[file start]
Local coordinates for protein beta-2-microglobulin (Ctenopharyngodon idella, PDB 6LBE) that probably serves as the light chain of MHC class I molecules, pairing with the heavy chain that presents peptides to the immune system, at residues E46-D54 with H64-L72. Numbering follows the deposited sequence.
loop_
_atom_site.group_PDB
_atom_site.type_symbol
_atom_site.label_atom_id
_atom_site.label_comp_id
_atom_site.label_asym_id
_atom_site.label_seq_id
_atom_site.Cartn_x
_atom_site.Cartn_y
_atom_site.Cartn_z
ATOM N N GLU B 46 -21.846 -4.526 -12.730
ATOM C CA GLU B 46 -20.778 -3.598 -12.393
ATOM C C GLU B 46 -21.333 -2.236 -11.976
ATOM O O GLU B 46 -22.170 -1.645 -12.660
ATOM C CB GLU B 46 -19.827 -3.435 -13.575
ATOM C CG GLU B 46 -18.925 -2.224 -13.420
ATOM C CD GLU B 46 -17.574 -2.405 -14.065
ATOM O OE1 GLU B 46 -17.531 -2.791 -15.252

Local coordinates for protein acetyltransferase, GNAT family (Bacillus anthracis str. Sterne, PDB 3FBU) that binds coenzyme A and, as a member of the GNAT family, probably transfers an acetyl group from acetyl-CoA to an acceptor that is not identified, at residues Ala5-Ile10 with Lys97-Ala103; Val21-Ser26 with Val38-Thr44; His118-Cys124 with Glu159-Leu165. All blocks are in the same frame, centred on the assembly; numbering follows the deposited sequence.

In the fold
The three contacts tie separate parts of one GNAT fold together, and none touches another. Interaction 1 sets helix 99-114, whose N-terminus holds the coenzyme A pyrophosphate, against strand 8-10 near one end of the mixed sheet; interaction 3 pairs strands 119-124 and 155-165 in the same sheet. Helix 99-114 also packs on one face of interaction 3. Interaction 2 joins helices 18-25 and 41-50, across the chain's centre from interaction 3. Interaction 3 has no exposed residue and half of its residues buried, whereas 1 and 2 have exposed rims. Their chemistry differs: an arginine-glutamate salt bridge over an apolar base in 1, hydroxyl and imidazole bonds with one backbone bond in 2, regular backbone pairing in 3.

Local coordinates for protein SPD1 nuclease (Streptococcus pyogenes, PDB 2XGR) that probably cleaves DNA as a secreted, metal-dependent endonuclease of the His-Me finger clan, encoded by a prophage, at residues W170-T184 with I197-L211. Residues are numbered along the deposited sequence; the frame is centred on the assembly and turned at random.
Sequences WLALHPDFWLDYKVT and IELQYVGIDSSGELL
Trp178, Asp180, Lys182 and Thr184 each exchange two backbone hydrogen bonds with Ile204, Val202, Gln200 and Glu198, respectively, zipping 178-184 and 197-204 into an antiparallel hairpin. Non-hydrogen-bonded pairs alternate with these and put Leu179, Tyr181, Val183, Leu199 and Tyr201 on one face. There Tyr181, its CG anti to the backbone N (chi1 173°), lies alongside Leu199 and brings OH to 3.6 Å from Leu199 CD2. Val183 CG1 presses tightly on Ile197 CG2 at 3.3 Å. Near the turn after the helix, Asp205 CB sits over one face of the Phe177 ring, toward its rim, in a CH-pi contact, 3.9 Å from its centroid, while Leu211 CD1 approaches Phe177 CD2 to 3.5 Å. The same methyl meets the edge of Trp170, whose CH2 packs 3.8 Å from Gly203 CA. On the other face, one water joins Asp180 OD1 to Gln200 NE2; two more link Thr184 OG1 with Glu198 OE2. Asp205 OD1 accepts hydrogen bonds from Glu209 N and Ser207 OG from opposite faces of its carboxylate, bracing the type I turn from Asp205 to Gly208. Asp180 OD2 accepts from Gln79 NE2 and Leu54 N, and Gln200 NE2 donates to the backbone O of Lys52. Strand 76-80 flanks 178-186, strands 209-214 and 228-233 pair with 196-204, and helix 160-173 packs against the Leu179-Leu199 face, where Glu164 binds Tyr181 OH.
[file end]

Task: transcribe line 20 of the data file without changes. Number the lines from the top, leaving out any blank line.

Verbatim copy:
Local coordinates for protein acetyltransferase, GNAT family (Bacillus anthracis str. Sterne, PDB 3FBU) that binds coenzyme A and, as a member of the GNAT family, probably transfers an acetyl group from acetyl-CoA to an acceptor that is not identified, at residues Ala5-Ile10 with Lys97-Ala103; Val21-Ser26 with Val38-Thr44; His118-Cys124 with Glu159-Leu165. All blocks are in the same frame, centred on the assembly; numbering follows the deposited sequence.